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US Forest Service Research & Development
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  • US Forest Service Research & Development
  • 1400 Independence Ave., SW
  • Washington, D.C. 20250-0003
  • 800-832-1355
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Brooke Penaluna

Brooke Penaluna

Research Fisheries Biologist
3200 SW Jefferson Way
Corvallis
Oregon
United States
97331

Phone: 541-758-8783
Contact Brooke Penaluna


Current Research

My research focuses on understanding the effects of climate change, contemporary forest harvest and disturbances on fish in both riparian and aquatic habitats, and more generally on the ecological linkages among water, land, and people. My goals are to use multiple lines of inquiry from various approaches to understand the complexities of fish and other species in the aquatic and riparian world that have implications for management and policy planning.

Among my current projects, I am working to develop and apply novel tools and approaches using metabarcoding of environmental DNA in water to evaluate the presence of multiple species in streams throughout Oregon, Washington, and northern California. Many aquatic species in streams are cryptic or found in low numbers, making them difficult to detect. This method is a potentially low cost, rapid assessment tool for monitoring aquatic species of concern and invasive species that would aid managers and landowners in planning for multiple management objectives. Learn more about this project here.

Research Interests

  • Aquatic and riparian ecology
  • Aquatic biodiversity
  • Fisheries science
  • Pacific trout conservation
  • Salmonid population dynamics
  • Environmental DNA (eDNA)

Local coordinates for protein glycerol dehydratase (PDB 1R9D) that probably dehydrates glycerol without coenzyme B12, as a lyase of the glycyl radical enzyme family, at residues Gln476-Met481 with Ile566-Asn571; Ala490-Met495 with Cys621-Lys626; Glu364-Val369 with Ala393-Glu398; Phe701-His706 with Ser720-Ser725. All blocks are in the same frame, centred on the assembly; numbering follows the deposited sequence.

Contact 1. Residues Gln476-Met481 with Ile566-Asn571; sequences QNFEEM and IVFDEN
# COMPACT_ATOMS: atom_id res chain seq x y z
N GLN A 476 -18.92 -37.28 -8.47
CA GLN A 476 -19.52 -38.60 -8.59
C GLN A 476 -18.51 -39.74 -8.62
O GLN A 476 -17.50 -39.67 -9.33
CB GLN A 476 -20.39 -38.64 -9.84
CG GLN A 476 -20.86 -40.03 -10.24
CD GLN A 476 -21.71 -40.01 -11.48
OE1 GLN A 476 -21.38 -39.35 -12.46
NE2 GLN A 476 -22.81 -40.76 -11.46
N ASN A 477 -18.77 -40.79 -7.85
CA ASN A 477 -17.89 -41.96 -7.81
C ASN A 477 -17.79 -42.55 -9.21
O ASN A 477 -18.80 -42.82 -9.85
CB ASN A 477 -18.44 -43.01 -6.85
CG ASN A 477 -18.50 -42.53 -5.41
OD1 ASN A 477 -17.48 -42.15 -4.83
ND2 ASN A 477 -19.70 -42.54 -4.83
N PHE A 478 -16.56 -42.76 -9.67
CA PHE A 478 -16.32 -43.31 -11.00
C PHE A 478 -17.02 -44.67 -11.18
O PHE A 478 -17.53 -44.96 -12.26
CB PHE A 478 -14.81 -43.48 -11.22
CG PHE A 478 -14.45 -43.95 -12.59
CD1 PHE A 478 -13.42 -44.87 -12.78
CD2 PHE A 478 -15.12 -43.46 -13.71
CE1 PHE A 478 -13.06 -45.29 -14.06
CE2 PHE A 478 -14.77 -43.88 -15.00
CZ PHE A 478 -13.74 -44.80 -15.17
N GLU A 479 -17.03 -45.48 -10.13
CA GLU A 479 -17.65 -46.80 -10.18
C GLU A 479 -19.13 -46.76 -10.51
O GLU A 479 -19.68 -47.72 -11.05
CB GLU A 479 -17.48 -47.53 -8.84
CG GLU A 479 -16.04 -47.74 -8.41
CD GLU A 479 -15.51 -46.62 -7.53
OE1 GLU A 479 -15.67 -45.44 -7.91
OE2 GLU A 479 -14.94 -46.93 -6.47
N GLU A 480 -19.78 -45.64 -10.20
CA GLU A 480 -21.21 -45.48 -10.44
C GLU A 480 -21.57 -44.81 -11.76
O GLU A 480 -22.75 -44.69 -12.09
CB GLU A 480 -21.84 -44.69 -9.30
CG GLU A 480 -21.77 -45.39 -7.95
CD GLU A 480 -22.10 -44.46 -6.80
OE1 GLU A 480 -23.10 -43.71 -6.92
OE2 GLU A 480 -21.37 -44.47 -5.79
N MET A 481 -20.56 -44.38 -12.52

• Metagenomics, next-generation DNA sequencing tools

Past Research

My recent research includes work on the diversity and conservation of Pacific trout throughout western North America, the population dynamics of salmonids, how disturbance regimes in stream systems of the Pacific Northwest impact salmonids, and how stream habitat variability can shield some fish from the effects of forest harvest and climate change. In addition to my research in aquatic and riparian systems, I have also investigated the diversity inequities in the field of fisheries science with regard to gender and race/ethnicity disparities.

For more information on these projects, check out the links below:
Local habitat conditions can safeguard cutthroat trout agains forest harvest, climate change
North Pacific Trout: Swimming Into the Future?
Brooke Penaluna: Projects and Activities

Publications

Research Highlights

HighlightTitleYear


PNW-2016-220
New Study Finds a Surprising Lack of Diversity Among Fisheries Scientists

Women and minorities are a small portion of tenure-track faculty and federal-government professionals in fisheries sciences, likely because of s ...

2016


Last updated on : 03/13/2019